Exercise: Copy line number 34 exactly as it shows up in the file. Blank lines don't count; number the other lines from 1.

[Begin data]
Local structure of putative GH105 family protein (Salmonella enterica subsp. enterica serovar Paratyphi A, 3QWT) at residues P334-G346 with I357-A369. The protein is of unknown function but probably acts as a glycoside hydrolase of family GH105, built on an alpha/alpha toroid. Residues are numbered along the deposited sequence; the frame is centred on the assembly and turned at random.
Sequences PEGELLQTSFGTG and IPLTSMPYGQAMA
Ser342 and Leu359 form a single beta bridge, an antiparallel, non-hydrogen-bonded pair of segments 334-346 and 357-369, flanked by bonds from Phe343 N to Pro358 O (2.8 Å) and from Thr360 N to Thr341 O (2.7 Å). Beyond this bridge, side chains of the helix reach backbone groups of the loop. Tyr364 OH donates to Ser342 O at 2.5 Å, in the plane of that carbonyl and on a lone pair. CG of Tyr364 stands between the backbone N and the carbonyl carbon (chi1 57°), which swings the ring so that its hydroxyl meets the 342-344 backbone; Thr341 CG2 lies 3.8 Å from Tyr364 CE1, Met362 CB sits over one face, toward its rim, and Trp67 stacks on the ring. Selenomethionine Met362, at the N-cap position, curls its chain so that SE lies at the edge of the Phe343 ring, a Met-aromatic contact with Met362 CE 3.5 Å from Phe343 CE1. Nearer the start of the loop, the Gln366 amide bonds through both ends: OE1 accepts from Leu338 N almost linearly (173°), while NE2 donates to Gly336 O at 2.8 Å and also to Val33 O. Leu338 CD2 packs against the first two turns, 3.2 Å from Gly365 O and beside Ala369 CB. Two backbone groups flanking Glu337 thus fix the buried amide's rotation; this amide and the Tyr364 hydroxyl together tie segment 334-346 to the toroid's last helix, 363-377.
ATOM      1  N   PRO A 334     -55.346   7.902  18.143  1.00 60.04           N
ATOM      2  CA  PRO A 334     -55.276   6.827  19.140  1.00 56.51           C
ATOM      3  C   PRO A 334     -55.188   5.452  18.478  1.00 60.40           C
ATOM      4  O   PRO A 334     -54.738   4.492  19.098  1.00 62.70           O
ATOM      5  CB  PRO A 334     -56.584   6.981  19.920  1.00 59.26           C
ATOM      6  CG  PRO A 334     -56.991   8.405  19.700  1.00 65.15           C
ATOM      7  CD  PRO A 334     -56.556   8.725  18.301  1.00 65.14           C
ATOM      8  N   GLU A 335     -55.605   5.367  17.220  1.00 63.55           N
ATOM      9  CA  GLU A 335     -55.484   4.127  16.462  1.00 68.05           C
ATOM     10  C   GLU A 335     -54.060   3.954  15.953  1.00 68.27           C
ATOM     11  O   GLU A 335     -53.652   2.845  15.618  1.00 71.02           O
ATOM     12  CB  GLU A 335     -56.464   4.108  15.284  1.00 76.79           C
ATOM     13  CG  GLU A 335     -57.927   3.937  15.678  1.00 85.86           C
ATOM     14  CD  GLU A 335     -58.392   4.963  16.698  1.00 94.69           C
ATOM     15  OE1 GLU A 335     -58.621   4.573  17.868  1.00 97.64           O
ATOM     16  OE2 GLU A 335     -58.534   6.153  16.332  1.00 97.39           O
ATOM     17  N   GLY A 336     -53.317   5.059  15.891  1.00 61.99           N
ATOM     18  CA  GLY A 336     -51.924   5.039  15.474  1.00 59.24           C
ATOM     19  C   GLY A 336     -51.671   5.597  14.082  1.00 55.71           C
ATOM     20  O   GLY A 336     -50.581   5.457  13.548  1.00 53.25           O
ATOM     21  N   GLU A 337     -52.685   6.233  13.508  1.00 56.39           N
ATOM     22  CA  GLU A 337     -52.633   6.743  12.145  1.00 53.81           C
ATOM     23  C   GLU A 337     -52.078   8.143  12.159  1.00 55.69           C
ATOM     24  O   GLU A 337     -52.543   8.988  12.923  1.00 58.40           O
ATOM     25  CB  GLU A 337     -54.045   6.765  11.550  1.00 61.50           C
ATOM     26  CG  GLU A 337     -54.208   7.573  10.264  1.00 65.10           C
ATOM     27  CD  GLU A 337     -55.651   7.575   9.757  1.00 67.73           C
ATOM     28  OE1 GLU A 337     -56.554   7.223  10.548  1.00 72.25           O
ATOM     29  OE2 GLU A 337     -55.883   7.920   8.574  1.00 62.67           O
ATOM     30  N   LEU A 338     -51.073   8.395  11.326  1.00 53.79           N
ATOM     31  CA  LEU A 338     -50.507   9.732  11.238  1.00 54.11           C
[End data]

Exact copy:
ATOM     31  CA  LEU A 338     -50.507   9.732  11.238  1.00 54.11           C